THIRD PRIZE WINNER
Ant colonies show remarkably coordinated behavior, despite lacking any direction from a well-informed central controller. Each worker instead applies simple decision rules to limited knowledge, and exchanges information with her neighbors using rudimentary cues and signals. From this process emerge the construction of complex nests, collective decisions among food sources, the adaptive allocation of labor across tasks, and many other group accomplishments. To identify the underlying decision rules requires a detailed description of the behavior of individually identifiable ants. The ant species Temnothorax curvispinosus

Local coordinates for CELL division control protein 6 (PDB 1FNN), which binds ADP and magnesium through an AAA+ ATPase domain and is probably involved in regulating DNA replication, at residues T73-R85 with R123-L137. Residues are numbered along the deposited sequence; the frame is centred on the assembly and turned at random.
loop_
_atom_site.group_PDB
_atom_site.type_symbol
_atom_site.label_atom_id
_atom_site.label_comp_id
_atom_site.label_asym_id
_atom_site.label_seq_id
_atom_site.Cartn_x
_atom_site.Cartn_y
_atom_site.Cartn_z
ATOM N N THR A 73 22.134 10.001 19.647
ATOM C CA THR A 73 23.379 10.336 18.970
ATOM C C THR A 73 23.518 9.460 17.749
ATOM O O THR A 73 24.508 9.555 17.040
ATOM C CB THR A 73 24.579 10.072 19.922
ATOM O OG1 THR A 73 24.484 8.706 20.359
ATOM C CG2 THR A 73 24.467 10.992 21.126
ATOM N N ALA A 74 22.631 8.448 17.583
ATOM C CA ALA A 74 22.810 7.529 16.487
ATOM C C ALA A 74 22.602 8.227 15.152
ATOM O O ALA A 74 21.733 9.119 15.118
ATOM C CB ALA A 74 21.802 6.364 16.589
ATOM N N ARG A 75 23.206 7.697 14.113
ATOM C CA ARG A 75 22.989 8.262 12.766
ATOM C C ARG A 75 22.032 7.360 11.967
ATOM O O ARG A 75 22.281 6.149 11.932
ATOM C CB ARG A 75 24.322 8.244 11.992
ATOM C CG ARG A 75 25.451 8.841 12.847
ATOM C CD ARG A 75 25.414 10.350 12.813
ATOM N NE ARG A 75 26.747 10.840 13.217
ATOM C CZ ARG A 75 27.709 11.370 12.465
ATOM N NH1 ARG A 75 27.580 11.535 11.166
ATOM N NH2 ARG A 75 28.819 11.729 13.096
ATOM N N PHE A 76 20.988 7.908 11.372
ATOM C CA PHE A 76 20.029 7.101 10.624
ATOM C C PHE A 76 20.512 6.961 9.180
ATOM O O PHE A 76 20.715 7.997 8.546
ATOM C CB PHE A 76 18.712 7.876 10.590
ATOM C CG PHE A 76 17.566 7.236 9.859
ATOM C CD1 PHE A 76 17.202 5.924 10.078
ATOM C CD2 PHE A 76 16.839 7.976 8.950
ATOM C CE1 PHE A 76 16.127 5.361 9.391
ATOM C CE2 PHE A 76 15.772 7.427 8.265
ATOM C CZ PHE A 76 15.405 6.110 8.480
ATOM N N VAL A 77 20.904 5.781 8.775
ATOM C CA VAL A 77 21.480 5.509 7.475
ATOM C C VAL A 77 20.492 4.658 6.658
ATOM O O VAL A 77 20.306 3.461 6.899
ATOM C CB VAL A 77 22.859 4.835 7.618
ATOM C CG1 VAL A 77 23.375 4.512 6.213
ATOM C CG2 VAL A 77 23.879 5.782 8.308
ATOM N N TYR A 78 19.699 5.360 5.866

is especially useful for this kind of study, because they form small colonies of only a few hundred workers, and they thrive in thin, glass-walled laboratory nests, facilitating detailed video records of their behavior. Most importantly, as shown in these images, workers can be individually marked with tiny drops of paint. Ants are first immobilized with carbon dioxide, and then marked with a distinctive pattern of four drops. They soon emerge unharmed from narcosis, and retain their marks for several months to years. This approach has been particularly useful in showing how emigrating colonies can choose the best among several new homes, even when few individual workers are aware of all the options under consideration.